Global climate change could have profound effects on the Earth’s biota, including large redistributions of tree species and forest types. We used DISTRIB, a deterministic regression tree analysis model, to examine environmental drivers related to current forest-species distributions and then model potential suitable habitat under five climate change scenarios associated with a doubling of atmospheric CO 2 . Potential shifts in suitable habitat for 76 common tree species in the eastern US were evaluated based on more than 100,000 plots and 33 environmental variables related to climate, soils, land use, and elevation. Regression tree analysis was used to devise prediction rules from current species–environment relationships. These rules were used to replicate the current distribution and predict the potential suitable habitat for more than 2100 counties east of the 100th meridian. The calculation of an importance value-weighted area score, averaged across the five climate scenarios, allowed comparison among species for their overall potential to be affected by climate change. When this score was averaged across all five climate scenarios, 34 tree species were projected to expand by at least 10%, while 31 species could decrease by at least 10%. Several species ( Populus tremuloides , P . grandidentata , Acer saccharum , Betula papyrifera , Thuja occidentalis ) could have their suitable habitat extirpated from US. Depending on the scenario, the optimum latitude of suitable habitat moved north more than 20 km for 38–47 species, including 8–27 species more than 200 km or into Canada. Although the five scenarios were in general agreement with respect to the overall tendencies in potential future suitable habitat, significant variations occurred in the amount of potential movement in many of the species. The five scenarios were ranked for their severity on potential tree habitat changes. Actual species redistributions, within the suitable habitat modeled here, will be controlled by migration rates through fragmented landscapes, as well as human manipulations.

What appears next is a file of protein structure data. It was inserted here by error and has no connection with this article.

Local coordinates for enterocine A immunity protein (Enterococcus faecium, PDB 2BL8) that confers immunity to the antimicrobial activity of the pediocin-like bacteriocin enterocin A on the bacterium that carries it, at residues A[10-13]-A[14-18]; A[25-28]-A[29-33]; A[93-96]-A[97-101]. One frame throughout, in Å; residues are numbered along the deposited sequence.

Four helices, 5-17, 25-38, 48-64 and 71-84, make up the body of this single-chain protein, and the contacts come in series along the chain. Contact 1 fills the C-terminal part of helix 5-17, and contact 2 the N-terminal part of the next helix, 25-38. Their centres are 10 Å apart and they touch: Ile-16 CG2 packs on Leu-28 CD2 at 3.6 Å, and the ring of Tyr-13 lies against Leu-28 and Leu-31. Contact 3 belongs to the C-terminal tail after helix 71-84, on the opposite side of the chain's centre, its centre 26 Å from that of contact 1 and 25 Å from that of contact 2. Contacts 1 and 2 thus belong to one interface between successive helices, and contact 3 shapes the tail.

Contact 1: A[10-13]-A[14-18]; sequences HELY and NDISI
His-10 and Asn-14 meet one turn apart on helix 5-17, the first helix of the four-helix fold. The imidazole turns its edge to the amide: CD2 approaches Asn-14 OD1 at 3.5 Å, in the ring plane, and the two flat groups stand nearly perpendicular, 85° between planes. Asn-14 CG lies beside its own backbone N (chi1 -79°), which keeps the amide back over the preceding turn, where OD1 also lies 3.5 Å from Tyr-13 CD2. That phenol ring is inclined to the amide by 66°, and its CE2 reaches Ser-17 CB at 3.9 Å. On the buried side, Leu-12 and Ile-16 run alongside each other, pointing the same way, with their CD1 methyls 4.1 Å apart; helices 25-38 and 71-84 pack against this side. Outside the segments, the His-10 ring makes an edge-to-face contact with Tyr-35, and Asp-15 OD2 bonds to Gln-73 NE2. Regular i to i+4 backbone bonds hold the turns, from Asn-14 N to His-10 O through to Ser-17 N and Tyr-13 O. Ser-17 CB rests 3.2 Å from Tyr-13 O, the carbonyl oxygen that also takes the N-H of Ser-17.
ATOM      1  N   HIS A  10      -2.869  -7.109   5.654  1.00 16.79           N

Forest Ecology and Management – Elsevier
Published: Jan 1, 2002
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